Globe iconLogin iconRecap iconSearch iconTickets icon

news

MLB News

Phils used 2010 Meetings to build epic rotation

Persistent front office beat odds to re-sign Lee, complete dominant starting unit
MLB.com @ToddZolecki

PHILADELPHIA -- The buzz for one of the most anticipated seasons in Phillies history started the previous December in Lake Buena Vista, Fla., at the same hotel that will host this year's Winter Meetings.

Seven years ago, in the winter of 2010, the Phillies rekindled their relationship with Cliff Lee. The Phillies dealt him to Seattle in December 2009 in a controversial trade intended to replenish their farm system following their prospect-laden Roy Halladay deal with Toronto. Lee left on bitter terms because the Phillies indicated just days earlier that they had no plans to trade him. But time passed, and Lee, who was the most coveted free agent on the market, said privately that he wished Philadelphia would try to bring him back.

PHILADELPHIA -- The buzz for one of the most anticipated seasons in Phillies history started the previous December in Lake Buena Vista, Fla., at the same hotel that will host this year's Winter Meetings.

Seven years ago, in the winter of 2010, the Phillies rekindled their relationship with Cliff Lee. The Phillies dealt him to Seattle in December 2009 in a controversial trade intended to replenish their farm system following their prospect-laden Roy Halladay deal with Toronto. Lee left on bitter terms because the Phillies indicated just days earlier that they had no plans to trade him. But time passed, and Lee, who was the most coveted free agent on the market, said privately that he wished Philadelphia would try to bring him back.

The Phillies, who thought they could not compete with the Yankees or Rangers for Lee's services, caught wind of that wish before the Winter Meetings.

• 2017 Winter Meetings preview: Phils out to supplement young core

Lee's agent, Darek Braunecker, texted Phillies assistant general manager Scott Proefrock, telling him that he would love to meet with the Phillies in Florida. Proefrock said the team would love to talk but told Braunecker that Philadelphia could not outbid New York or Texas.

But because they knew Lee secretly wanted to return to Philly, the Phillies held out a sliver of hope. And because they held out a sliver of hope, they tried to keep a low profile at the hotel hosting the Meetings. Proefrock remembers running into Braunecker once in the lobby. They shook hands and kept moving.

Reports started to surface that the Phillies could pursue Lee. Then-Phillies general manager Ruben Amaro Jr. vehemently denied it. Of course, he later acknowledged that he fibbed a little about their interest because he did not want the Yankees or Rangers to increase their offers.

Braunecker said he wanted teams to make offers during the Winter Meetings, so he could take them to Little Rock, Ark., meet with Lee and his wife, Kristen, and decide.

The Phillies never made an offer.

Braunecker met with the Lees on Dec. 8, the final full day of the Winter Meetings, to discuss offers from the Yankees and Rangers. Lee said he could be happy in Texas or New York, but again expressed his desire to have Philadelphia enter the bidding.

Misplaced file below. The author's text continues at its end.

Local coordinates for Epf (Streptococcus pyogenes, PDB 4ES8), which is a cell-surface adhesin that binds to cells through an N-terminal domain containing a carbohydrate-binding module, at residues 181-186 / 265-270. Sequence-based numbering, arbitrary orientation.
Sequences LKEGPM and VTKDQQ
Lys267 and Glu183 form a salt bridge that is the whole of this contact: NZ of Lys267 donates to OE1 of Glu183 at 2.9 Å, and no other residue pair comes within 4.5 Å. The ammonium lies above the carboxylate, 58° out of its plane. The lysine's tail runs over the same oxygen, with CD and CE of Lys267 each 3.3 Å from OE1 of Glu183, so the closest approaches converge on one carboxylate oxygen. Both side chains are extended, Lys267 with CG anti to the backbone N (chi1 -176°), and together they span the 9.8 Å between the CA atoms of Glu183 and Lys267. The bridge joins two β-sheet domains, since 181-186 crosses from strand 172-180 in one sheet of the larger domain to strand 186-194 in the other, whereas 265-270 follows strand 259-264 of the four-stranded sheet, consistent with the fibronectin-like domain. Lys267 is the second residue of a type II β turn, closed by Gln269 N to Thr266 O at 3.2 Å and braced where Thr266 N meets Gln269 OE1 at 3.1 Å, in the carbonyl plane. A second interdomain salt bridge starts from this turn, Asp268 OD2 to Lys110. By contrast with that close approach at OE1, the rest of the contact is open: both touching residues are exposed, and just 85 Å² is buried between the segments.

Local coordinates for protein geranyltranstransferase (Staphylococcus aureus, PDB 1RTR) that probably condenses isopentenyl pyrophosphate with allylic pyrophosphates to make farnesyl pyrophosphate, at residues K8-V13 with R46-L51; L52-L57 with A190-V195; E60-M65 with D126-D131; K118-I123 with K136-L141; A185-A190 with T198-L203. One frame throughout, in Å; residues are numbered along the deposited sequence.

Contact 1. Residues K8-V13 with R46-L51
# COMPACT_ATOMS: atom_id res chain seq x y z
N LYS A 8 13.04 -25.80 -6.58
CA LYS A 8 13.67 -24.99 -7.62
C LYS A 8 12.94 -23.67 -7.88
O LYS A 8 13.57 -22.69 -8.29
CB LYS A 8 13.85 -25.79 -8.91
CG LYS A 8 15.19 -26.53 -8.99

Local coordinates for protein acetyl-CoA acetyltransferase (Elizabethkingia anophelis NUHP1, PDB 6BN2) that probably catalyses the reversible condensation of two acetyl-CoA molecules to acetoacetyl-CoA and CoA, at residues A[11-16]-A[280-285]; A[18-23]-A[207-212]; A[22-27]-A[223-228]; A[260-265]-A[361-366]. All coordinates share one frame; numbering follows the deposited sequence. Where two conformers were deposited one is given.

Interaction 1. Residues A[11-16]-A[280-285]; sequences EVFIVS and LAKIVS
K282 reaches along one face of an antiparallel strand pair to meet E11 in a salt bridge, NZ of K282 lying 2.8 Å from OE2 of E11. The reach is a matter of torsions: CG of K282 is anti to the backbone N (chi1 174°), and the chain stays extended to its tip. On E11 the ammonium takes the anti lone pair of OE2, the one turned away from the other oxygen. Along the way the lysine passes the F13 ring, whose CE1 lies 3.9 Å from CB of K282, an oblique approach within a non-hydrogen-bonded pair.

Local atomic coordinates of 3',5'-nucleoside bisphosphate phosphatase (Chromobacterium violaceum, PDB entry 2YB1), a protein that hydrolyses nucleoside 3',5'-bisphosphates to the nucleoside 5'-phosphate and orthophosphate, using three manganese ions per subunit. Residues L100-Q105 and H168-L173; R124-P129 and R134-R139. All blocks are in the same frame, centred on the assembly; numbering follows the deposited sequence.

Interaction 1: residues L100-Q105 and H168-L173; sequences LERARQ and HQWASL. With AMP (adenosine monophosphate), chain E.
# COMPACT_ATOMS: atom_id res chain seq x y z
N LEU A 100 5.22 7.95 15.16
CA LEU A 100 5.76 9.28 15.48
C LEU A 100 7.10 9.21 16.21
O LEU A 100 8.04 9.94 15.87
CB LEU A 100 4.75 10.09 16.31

Braunecker called Proefrock shortly after the meeting and asked if the Phillies could jump in. Proefrock responded that he did not want to be used as leverage to get Texas and New York to increase their offers. Braunecker assured him that Lee's interest was sincere.

Braunecker asked if the Phillies would go five years.

"Would you even entertain five years?" Proefrock said, knowing the Yankees had a seven-year offer on the table.

"We'll entertain anything," Braunecker said.

Proefrock immediately sent an email to Phillies chairman David Montgomery -- then the club president -- making his case to sign Lee. Montgomery, Amaro and Proefrock met in Montgomery's office later on Dec. 9 at Citizens Bank Park, after Amaro and Proefrock returned from the Rule 5 Draft. Former Phillies general manager Pat Gillick was on speakerphone.

They agreed to make Lee a five-year, $115 million offer.

Braunecker and Proefrock went back and forth for a couple days. They were optimistic. Amaro called Halladay at home on Dec. 11. Halladay had sacrificed a lot of money to accept a trade to Philadelphia the previous offseason. Amaro wanted to make sure Halladay was OK with Lee getting a much better deal.

After Halladay responded enthusiastically to the idea of himself, Lee, Cole Hamels and Roy Oswalt in the same rotation, Amaro said he wanted to get Lee more than ever.

Negotiations went back and forth for the next two days, but things didn't look promising since the Phillies simply couldn't come close to the Yankees. But then Montgomery, looking at the difference between the Phillies' offer and Braunecker's proposal, decided to split the difference. The deal was on again, and Amaro called Proefrock around 11 p.m. ET on Dec. 13 to tell them they had a deal.

Video: ATL@PHI: Lee strikes out a career-high 16 batters

Lee signed a five-year, $120 million contract with a sixth-year option that increased the value of the deal to $135 million.

The Phillies won a franchise-record 102 games in 2011. Statistically, Halladay, Lee, Hamels and Oswalt helped the Phillies put together one of the best seasons by any rotation in baseball history. They fell short of their World Series championship goals, but for several months the Phillies were not only the best game in Philadelphia, they were the best game in baseball.

Todd Zolecki has covered the Phillies since 2003, and for MLB.com since 2009. Follow him on Twitter and Facebook and listen to his podcast.

Philadelphia Phillies